At LPL, the company’s latest mega-hires are following at least three others into the banking and credit union channel over the past two years – an influx that has helped grow your advisor workforce above 20,000 for the first time. CUNA Brokerage is working with more than 250 credit unions that have wealth management programs in a channel that needs to launch more and hire more advisors to follow the possible opportunity. The first wave of directly held assets migrating to LPL consists of $10 billion in brokerage accounts and $1 billion on the advisory side of CUNA Brokerage’s business. Another $21 billion will be transferred over the next few months.
The official move to LPL last week marks a “step forward for us in our mission to serve more members with personalized guidance that can help them achieve their important life goals,” CUNA Brokerage President Rob Comfort said in a statement. a statement.
“With access to economies of scale and LPL’s innovative technology platform, combined with our advanced data capabilities, experience and leadership in serving this market, we can accelerate advisor growth. and credit union investment programs that we are committed to and continue to support,” he said. said. “Our strategic alliance with LPL Financial creates a transformative value proposition for the credit union industry that we believe will enable many more members to receive the critical help they need.”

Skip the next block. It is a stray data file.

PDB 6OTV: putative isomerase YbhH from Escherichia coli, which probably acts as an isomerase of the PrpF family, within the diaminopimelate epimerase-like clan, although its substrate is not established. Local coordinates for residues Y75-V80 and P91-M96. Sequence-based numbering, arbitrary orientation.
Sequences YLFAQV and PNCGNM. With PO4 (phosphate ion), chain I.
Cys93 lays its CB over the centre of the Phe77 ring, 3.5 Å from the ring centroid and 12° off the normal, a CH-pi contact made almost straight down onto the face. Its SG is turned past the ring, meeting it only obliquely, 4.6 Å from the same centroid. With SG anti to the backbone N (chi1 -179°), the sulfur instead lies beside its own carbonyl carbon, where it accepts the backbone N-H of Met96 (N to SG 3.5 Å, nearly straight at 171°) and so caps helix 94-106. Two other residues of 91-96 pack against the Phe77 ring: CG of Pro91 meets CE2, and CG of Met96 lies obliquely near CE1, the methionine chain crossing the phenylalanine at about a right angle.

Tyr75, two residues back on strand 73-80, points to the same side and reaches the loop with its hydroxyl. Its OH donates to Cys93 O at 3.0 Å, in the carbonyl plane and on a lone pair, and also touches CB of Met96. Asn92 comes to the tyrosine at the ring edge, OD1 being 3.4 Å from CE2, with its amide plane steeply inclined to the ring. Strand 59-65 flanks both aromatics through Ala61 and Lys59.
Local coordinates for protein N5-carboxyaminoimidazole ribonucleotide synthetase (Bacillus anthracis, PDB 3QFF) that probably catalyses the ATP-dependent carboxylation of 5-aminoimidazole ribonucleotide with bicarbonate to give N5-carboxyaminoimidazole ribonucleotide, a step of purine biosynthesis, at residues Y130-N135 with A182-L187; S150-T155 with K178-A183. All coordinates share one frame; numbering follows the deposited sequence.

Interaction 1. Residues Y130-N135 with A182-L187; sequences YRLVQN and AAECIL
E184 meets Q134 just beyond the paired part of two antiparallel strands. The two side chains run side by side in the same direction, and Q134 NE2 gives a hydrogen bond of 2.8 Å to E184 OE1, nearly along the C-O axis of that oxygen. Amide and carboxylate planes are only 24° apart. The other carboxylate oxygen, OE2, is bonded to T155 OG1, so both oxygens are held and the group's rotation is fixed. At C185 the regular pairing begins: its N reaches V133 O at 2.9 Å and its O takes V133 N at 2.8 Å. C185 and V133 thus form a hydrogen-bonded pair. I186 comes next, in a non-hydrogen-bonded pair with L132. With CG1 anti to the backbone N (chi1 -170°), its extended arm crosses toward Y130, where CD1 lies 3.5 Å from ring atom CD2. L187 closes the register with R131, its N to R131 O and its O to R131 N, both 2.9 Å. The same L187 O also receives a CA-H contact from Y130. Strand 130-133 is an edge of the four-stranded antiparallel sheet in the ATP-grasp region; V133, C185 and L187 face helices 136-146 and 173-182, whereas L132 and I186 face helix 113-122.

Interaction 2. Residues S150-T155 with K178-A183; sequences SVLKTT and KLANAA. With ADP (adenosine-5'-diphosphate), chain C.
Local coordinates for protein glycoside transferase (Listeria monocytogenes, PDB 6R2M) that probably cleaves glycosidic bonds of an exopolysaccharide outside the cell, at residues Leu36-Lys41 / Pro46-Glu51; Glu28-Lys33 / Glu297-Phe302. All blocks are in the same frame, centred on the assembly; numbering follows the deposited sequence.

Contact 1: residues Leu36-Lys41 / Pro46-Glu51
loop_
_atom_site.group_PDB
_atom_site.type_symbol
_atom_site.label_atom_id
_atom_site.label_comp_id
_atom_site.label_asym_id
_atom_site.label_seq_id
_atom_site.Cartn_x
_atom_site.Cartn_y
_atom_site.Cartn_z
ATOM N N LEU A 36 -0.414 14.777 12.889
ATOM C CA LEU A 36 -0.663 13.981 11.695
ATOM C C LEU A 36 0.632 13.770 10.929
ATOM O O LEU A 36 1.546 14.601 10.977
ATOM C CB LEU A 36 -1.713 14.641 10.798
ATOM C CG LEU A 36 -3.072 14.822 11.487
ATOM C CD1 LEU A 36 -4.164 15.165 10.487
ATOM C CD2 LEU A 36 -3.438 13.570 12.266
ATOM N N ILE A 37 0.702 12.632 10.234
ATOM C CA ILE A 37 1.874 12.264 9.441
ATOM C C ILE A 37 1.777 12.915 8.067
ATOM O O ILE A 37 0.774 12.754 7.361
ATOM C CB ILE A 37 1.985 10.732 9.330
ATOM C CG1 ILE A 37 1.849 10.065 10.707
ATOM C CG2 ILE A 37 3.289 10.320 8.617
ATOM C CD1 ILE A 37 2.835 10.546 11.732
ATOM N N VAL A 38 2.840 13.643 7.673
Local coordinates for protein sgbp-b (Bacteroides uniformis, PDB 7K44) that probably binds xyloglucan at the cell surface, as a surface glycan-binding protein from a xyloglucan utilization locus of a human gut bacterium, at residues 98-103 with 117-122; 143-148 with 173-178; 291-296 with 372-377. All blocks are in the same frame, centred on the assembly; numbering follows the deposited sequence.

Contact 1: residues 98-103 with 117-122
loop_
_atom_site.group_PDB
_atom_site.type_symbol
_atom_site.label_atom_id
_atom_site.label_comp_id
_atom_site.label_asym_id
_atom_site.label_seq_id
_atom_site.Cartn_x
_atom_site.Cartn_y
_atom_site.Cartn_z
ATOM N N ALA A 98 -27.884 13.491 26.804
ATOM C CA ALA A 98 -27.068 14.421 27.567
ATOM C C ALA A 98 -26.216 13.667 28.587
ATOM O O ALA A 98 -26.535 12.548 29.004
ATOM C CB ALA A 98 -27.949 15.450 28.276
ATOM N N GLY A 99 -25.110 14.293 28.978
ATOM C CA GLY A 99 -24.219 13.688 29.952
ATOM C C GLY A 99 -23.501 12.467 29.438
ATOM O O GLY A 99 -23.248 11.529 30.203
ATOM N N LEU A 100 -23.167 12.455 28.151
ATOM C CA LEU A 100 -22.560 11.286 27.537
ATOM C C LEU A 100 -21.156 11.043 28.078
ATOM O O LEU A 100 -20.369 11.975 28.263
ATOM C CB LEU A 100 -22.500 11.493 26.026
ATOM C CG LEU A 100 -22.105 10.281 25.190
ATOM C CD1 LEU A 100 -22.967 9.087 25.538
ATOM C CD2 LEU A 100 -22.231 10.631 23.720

According to Savant Wealth Management CEO Brent Brodeski, such menus of resources around operations and areas such as investment products, planning, tax, estates and insurance attract practices or small businesses to s associate with larger companies. He compares the current industry consolidation to the pivot undertaken by Apple in 2007 when it dropped the word “computer” from its name in light of the rise of iPhones, iPods and Apple TVs. Combining increasingly commoditized services for a “full suite of capabilities” under one roof will continue to prove attractive to recruits and potential salespeople, Brodeski said earlier this month.
“Maybe it’s the next holy grail,” he said. “The real differentiation is really bringing all the different services together and creating a better life for our customers.”